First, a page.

“No offense to the unions,” says Brewster, “but here in San Francisco, it’s a lot easier to get them into a non-union job, because there’s less hoops to jump through, pre-requisites are less, and often time employers are a little easier to deal with.”
Brewster’s been placing people in solar jobs for almost four years, and he says he usually finds work for about three quarters of each graduating class. Last year he did better and placed 17 of 18 graduates in jobs paying about $15 per hour.
This is the kind of program people call a win-win. It’s a ladder up for people who’ve hit rock bottom, and it’s helping San Francisco reduce its carbon emissions. But carbon isn’t the only toxin San Francisco has to worry about. Residents are finding jobs battling all kinds of pollutants. A few miles from Asian Neighborhood Design, in the Mission, Myrna Melgar had another idea for turning an environmental hazard into economic opportunity.
“It was a double whammy,” Melgar says. She’s deputy director of Mission Economic Development Corporation, or MEDA. She also recently helped start another organization under MEDA’s umbrella: Lead Free, LLC. The double whammy she mentioned is Lead Free’s two-fold mission: first, to clean up the lead that’s poisoning children in some of San Francisco’s poorest communities, and second, to help low-income residents in the Mission District – many of them housekeepers and janitors – find good jobs doing it. Lead Free has only been up and running for a year – but so far it’s cleaned up about half a dozen homes, and helped about a dozen people begin the transition to lead cleanup jobs.
“It seemed like a natural thing to address an environmental justice issue to folks who are low income who need jobs,” says Melgar.
We know lead dust is bad. In children it can create a whole host of developmental disabilities. Some research has even linked national crime trends to the amount of lead in the atmosphere.
Lead is present in almost any house built before 1978. That’s more than 90 percent of San Francisco’s homes. The Mayor’s Office of Housing administers federal grants to help clean up lead, and it’s partnered with Lead Free to handle emergency cases. There are also cleanup subsidies available to low-income families with children. They can hire whomever they want to do the work. But Lead Free is hoping they’ll hire them.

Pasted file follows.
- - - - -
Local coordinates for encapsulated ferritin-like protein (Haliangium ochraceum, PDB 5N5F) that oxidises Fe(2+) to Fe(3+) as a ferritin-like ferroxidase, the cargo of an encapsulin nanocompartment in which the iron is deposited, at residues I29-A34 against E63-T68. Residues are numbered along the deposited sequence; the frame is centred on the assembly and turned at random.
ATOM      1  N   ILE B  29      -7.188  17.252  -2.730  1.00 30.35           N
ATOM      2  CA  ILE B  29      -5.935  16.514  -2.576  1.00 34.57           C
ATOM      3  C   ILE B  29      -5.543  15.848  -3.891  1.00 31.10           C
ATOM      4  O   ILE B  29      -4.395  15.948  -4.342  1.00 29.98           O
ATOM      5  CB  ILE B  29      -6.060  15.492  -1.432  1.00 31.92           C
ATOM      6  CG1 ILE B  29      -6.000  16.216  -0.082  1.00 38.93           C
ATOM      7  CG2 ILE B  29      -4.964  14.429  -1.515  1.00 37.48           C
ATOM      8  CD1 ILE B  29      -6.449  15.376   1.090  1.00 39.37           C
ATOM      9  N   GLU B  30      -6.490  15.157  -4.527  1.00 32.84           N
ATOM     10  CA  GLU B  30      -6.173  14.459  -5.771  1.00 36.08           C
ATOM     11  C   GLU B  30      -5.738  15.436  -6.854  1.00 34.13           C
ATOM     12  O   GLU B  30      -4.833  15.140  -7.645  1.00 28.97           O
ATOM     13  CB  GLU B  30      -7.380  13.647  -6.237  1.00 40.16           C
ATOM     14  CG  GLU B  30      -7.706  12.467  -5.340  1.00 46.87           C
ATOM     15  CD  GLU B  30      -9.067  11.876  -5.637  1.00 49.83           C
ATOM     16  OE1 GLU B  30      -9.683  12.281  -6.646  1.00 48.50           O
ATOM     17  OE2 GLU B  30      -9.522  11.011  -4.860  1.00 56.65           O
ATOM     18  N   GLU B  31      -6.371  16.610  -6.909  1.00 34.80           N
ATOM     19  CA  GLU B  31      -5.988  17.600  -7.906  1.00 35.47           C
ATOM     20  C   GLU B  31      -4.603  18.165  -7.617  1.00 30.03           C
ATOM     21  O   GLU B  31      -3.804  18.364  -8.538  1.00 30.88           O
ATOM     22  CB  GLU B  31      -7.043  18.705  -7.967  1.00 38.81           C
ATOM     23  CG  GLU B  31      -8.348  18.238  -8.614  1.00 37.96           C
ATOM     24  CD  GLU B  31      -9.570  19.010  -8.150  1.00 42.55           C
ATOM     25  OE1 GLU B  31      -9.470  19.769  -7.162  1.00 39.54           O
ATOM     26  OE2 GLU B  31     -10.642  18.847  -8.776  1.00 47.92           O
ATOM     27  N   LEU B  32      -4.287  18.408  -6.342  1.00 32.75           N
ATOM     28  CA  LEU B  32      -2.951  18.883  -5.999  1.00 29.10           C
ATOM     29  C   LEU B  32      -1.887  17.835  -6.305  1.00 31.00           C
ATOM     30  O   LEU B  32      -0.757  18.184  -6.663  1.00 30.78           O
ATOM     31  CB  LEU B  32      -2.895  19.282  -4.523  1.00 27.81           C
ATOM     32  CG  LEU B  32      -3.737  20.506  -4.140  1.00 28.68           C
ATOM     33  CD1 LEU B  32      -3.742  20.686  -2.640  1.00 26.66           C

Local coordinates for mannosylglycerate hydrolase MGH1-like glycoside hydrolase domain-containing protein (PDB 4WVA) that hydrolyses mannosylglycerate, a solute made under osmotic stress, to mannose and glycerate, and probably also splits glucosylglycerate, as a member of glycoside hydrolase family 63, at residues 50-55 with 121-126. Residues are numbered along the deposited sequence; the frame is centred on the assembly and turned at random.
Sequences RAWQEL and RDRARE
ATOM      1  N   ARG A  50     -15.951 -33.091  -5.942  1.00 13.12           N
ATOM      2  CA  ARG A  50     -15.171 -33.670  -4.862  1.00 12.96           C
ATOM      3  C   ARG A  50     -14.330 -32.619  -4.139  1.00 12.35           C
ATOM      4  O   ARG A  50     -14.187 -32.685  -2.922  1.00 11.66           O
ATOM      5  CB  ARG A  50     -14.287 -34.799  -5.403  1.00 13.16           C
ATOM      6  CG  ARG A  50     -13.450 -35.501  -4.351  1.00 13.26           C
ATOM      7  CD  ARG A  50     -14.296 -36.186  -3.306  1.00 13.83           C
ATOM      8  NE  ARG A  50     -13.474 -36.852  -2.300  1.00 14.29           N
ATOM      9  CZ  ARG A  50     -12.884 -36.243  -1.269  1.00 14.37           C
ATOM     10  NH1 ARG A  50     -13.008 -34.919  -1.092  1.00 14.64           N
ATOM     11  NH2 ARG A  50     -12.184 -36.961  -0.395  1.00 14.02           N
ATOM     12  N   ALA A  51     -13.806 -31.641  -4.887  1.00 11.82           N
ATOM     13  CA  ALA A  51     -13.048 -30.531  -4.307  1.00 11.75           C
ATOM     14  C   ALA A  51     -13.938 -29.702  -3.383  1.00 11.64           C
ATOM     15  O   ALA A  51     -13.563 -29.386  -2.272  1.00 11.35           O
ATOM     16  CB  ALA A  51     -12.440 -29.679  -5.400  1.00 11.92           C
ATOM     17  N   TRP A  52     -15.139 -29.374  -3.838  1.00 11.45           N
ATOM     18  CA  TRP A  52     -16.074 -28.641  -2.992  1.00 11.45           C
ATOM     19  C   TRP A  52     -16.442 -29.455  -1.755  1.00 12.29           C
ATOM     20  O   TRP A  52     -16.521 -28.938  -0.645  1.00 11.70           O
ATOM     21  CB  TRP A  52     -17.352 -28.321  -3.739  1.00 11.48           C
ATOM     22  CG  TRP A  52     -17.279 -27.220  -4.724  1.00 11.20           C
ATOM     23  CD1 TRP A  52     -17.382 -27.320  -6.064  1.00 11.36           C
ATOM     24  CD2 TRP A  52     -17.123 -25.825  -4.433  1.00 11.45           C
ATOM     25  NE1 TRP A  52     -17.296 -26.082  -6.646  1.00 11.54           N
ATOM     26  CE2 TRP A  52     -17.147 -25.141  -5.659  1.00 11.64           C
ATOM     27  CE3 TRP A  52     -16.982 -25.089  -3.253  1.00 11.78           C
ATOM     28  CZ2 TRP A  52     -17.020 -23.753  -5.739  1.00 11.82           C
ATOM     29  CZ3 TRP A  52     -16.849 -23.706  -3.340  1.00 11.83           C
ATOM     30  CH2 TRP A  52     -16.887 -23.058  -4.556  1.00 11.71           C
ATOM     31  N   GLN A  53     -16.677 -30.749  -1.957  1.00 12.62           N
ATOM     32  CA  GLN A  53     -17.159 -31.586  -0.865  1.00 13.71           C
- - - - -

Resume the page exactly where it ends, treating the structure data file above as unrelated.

“One of the trainees that I have right now is a single mom of a little six year old girl and prior to this she cleaned houses whenever she could get one,” says Ginny Fontenot.
She’s worked as both a social worker and a lead remediation specialist, and she helps train people through Lead Free. Her trainees learn that the idea isn’t to get all the lead out of a house, but instead to make it safe. That can mean encasing lead beneath special barriers – that’s called encapsulating – or removing particularly toxic windows and doors. What works best depends on the situation. There’s a lot to learn. And most of them are still just getting started.
“We are going to be training them, sending them to state-certified… to get state certification and hopefully get them good jobs,” says Fontenot.
Trainees at Lead Free, just like the trainees at Asian Neighborhood Design, are headed for non-union jobs. Still, the Environmental Protection Agency offers a variety of certifications for lead cleanup – all the way up to supervisor. Earning all of them can take up to a year. But it’s worth it. Just like in solar, a trained lead cleanup worker makes about $15 per hour.
“That is the essence of why the program was created in the first place,” says Melgar. “Because wage differential between just cleaning houses and what someone can earn doing lead dust cleaning is quite significant.”
It’s a shame there isn’t a nicer way of saying “killing two birds with one stone,” but solving two problems with one job is a good start.
Correction: This story originally stated that Jamie Brewster was a professional skateboarder before he went to prison. It has been corrected to state that he was an amateur at that time.